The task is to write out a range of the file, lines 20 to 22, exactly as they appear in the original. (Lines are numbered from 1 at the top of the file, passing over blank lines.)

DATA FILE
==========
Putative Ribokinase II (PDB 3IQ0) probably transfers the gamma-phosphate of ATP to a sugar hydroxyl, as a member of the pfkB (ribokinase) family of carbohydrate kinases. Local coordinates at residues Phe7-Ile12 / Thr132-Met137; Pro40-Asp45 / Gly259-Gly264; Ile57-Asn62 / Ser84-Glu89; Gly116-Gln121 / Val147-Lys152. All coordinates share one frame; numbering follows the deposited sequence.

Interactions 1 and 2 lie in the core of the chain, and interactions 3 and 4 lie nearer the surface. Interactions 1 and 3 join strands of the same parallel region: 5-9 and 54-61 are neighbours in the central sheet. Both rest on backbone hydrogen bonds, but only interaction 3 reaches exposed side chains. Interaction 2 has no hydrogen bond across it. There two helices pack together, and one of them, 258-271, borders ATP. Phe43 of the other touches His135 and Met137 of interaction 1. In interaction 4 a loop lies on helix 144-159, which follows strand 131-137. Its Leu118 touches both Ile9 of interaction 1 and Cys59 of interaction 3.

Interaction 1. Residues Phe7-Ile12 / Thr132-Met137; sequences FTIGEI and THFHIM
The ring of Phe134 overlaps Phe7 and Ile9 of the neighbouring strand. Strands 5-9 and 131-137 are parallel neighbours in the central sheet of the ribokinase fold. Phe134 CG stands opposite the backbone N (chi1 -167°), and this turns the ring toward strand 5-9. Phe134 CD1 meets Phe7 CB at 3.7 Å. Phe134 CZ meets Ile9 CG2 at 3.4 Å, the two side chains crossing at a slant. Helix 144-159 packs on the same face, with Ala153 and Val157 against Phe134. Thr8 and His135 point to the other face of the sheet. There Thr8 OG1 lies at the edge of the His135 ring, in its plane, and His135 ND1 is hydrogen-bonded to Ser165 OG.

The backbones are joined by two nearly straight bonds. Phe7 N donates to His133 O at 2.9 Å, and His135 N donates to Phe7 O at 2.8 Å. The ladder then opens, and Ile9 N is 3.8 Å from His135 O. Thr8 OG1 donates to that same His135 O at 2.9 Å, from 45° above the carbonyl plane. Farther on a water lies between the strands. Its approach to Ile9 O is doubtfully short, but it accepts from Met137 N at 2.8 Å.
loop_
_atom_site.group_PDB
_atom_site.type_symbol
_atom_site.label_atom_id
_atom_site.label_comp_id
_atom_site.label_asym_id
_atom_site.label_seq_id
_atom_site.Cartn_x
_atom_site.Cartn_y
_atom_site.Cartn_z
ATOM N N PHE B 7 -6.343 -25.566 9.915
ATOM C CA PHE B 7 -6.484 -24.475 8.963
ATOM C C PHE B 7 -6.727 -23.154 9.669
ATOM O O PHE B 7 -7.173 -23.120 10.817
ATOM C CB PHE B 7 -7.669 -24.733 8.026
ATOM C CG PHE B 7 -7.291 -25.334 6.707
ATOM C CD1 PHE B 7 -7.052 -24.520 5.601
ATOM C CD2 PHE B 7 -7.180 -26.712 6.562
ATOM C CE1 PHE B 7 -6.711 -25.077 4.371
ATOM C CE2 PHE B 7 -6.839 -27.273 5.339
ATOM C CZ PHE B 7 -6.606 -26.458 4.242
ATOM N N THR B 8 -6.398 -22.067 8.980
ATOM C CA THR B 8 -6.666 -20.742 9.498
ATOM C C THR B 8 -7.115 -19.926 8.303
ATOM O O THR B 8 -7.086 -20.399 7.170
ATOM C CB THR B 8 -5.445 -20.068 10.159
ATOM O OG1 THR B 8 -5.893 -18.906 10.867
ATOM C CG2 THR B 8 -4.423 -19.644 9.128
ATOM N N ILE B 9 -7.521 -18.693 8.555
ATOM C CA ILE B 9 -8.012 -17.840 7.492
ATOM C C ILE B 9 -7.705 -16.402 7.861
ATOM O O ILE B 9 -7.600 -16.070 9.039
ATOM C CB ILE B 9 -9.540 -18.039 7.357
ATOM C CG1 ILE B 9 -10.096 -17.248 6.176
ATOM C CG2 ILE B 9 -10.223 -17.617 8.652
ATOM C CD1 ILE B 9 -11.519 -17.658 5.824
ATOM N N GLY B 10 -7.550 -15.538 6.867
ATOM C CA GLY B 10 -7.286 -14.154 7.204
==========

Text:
ATOM C CB PHE B 7 -7.669 -24.733 8.026
ATOM C CG PHE B 7 -7.291 -25.334 6.707
ATOM C CD1 PHE B 7 -7.052 -24.520 5.601